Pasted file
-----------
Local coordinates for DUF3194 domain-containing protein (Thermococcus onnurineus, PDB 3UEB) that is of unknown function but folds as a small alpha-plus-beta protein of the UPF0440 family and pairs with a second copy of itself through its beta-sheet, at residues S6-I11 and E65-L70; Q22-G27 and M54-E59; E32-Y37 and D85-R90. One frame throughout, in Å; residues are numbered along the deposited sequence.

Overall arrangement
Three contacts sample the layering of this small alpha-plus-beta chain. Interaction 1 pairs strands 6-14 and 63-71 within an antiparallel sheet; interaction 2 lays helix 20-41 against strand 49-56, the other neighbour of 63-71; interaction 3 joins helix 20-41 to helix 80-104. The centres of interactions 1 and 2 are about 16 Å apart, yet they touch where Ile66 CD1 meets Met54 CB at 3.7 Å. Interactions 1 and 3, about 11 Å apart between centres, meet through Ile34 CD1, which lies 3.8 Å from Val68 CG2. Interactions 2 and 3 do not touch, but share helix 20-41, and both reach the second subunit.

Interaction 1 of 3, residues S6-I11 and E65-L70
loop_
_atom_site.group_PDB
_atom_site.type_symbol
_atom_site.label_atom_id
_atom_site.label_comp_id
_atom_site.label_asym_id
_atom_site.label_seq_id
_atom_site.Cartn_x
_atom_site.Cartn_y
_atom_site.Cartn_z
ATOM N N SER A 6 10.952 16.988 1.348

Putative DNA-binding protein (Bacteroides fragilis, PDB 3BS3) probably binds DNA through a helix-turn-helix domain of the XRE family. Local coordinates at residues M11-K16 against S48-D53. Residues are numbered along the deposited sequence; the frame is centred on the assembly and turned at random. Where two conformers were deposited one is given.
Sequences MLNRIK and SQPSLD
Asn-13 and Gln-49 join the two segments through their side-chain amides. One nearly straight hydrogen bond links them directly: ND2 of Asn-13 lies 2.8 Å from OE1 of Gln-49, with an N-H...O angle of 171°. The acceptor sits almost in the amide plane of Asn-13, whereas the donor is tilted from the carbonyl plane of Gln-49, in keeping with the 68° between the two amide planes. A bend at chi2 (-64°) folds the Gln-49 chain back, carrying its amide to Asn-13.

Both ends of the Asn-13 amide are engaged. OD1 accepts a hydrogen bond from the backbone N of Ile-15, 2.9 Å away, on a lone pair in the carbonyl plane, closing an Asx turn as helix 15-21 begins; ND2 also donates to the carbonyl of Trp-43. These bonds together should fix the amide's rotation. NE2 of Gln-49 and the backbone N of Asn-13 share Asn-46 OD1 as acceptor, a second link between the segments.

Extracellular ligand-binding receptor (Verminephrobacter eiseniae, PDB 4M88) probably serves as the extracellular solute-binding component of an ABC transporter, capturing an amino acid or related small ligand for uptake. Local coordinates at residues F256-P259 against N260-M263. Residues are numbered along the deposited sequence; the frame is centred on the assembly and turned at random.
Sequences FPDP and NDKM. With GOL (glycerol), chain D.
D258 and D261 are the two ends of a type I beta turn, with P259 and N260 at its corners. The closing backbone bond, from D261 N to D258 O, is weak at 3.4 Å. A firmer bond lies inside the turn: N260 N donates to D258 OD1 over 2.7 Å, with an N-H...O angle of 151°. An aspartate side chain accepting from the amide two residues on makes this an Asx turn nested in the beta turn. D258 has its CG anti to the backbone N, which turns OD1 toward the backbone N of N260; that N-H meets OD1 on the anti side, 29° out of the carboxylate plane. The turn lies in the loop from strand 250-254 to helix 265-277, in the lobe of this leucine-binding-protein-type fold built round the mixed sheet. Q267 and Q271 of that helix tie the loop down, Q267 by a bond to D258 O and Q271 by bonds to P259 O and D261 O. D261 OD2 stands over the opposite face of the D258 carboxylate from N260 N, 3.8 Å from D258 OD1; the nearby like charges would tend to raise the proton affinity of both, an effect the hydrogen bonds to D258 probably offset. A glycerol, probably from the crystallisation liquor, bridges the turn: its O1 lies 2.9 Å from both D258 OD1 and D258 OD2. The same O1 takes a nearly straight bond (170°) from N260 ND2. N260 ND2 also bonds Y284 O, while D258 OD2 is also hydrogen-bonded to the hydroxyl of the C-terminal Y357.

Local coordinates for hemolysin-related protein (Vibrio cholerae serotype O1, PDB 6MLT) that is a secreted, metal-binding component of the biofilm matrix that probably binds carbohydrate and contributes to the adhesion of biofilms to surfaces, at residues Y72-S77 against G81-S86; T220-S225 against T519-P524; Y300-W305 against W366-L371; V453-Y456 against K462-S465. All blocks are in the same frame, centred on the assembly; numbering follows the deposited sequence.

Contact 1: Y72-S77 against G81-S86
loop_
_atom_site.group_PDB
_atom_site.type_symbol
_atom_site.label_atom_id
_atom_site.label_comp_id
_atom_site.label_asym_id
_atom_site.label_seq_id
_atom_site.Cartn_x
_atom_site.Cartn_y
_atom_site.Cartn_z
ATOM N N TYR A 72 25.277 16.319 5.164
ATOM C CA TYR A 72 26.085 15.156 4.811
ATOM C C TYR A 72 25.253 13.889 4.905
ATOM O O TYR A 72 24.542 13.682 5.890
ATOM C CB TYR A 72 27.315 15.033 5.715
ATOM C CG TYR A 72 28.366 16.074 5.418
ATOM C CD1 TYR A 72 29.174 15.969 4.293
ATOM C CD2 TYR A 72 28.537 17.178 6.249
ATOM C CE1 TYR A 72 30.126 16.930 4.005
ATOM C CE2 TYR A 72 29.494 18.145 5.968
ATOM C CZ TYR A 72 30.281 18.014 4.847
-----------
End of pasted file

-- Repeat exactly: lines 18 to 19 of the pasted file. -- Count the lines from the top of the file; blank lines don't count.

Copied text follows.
Asn-13 and Gln-49 join the two segments through their side-chain amides. One nearly straight hydrogen bond links them directly: ND2 of Asn-13 lies 2.8 Å from OE1 of Gln-49, with an N-H...O angle of 171°. The acceptor sits almost in the amide plane of Asn-13, whereas the donor is tilted from the carbonyl plane of Gln-49, in keeping with the 68° between the two amide planes. A bend at chi2 (-64°) folds the Gln-49 chain back, carrying its amide to Asn-13.

Both ends of the Asn-13 amide are engaged. OD1 accepts a hydrogen bond from the backbone N of Ile-15, 2.9 Å away, on a lone pair in the carbonyl plane, closing an Asx turn as helix 15-21 begins; ND2 also donates to the carbonyl of Trp-43. These bonds together should fix the amide's rotation. NE2 of Gln-49 and the backbone N of Asn-13 share Asn-46 OD1 as acceptor, a second link between the segments.